Icom has certainly produced a terrific transceiver with IC-7300 and is sure to become an instant classic. It is also pretty amazing that it is being offered at it’s current price point. Especially considering the lowest priced “blackbox” 100 Watt SDRs right now is the Anan 100B at $1800 and the Flex 6300 at $2500. To be fair, both the Anan and the Flex offers more features and flexibility due to their software centric operation. However, the overall performance of these SDR transceivers are not going to be night and day over what the Icom SDR offers. Plus the IC-7300 is a complete SDR system in a box making easy for SDR novices to setup and use. There is still a learning curve to get familiar with all the IC-7300’s bells and whistles, but not a very steep one. For you that have wanted to get involved with SDR technology but didn’t care for the potential complications with a computer driven system, then the IC-7300 is for you. So far the early adopters of the IC-7300 who have commented in forums, user reviews, and on Facebook have been extremely positive. This often isn’t the case with new radio launches especially on forums where users can be very vocal with their criticism of a product, there have been a few minor issues reported , but nothing significant so far. If you are interested in doing some reading for what current owners think, check out the Yahoo IC-7300 Group or the Facebook IC-7300 Group. The only area that Icom slightly dropped the ball, was on not providing the IQ audio via the USB port (to be fair, not all users aren’t going to care about this). This would allowed the IC-7300 to be used with 3rd party SDR software providing more flexibility and generating interest amongst traditional SDR users who would like to have that optional feature available. If technically possible, maybe Icom will add that feature in a future firmware upgrade. For sure the IC-7300 has certainly shaken up the overly stagnant HF transceiver market that has been in place for the last 15 years or so. It will be interesting to see how the “black box” manufactures and companies such a Yaesu and Kenwood will respond now that the gauntlet has be thrown down. This should be fun. Thanks Icom!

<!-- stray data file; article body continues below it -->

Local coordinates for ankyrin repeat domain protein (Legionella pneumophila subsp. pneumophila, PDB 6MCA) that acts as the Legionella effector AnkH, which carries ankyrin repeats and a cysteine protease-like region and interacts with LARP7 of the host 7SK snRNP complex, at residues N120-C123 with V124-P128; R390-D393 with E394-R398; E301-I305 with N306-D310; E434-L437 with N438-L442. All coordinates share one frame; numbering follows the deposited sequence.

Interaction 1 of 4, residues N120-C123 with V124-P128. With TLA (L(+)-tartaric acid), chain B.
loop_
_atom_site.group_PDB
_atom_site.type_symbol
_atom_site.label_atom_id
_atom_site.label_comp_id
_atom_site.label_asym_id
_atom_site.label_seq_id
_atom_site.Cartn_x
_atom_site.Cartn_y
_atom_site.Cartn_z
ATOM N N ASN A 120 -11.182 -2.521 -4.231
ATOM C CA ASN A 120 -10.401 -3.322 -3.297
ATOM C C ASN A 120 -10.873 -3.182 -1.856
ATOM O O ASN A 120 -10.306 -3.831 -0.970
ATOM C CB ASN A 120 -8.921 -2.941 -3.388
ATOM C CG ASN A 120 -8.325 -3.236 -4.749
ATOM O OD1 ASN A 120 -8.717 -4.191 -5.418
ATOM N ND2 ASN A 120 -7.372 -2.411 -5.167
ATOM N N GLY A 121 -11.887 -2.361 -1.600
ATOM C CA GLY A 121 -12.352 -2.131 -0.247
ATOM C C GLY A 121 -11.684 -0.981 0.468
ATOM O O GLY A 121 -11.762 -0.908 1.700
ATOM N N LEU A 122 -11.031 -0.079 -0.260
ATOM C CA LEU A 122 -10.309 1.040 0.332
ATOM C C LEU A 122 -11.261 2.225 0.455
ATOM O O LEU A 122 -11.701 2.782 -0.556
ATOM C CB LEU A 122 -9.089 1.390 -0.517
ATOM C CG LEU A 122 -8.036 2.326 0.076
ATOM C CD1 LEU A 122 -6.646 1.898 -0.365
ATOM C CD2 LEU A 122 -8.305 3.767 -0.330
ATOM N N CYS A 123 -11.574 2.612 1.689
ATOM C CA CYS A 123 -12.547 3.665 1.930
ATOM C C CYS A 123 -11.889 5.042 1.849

*Photos of the IC-7300 screen were captured with the built in screen shot function.


17 thoughts on “Icom 7300 Review”
  1. I own a Icom IC7300 and it is a very nice radio for the price. However, i think it is only half of what I would consider a SDR without the ability to leverage other than OEM SDR software.

    An I/Q output in the current USB needs to be a top priority for either the next or following firmware. Otherwise, this radio will be overcome by the next Japanese manufacturer that decides to incorporate such capability.

    Maybe Icom won’t care since they have sold so many units as a first mover in the space, but I certainly hope that they add this capability to this rig. There are certainly many reasons why they will hold back (primarily because they will want people to purchase their next higher cost unit that will have more open architecture and capability) but I hope they don’t.

    This rig is super nice but it is a bit of a shocker that this was not included as a capability. I did not buy the additional icom software because because of all the negative reviews and the YouTube videos I have seen demoing it make me really question the need to actually buy it. It appears to be very clunky and the panadapter inflexibility to scale to the computer screen and apparent latency compared to the ic-7300 touch screen panel are a huge turnoff for me.

    1. Hi Keith, thanks for your input on your IC-7300. I’m considering investing in one of these rigs. I live in a Very noisy area, and need a receiver that can reject as much noise as possible. In the review above, it says ” Recorded transmissions can be be played back over the air, if someone wants to know what their audio sounds like. ” I looked over the manual and even called Icom tech support, and they said it would not allow you to re-transmit QSO audio recordings. He wasn’t absolutely certain, however. Can you verify this function. Thanks, ’73 Bob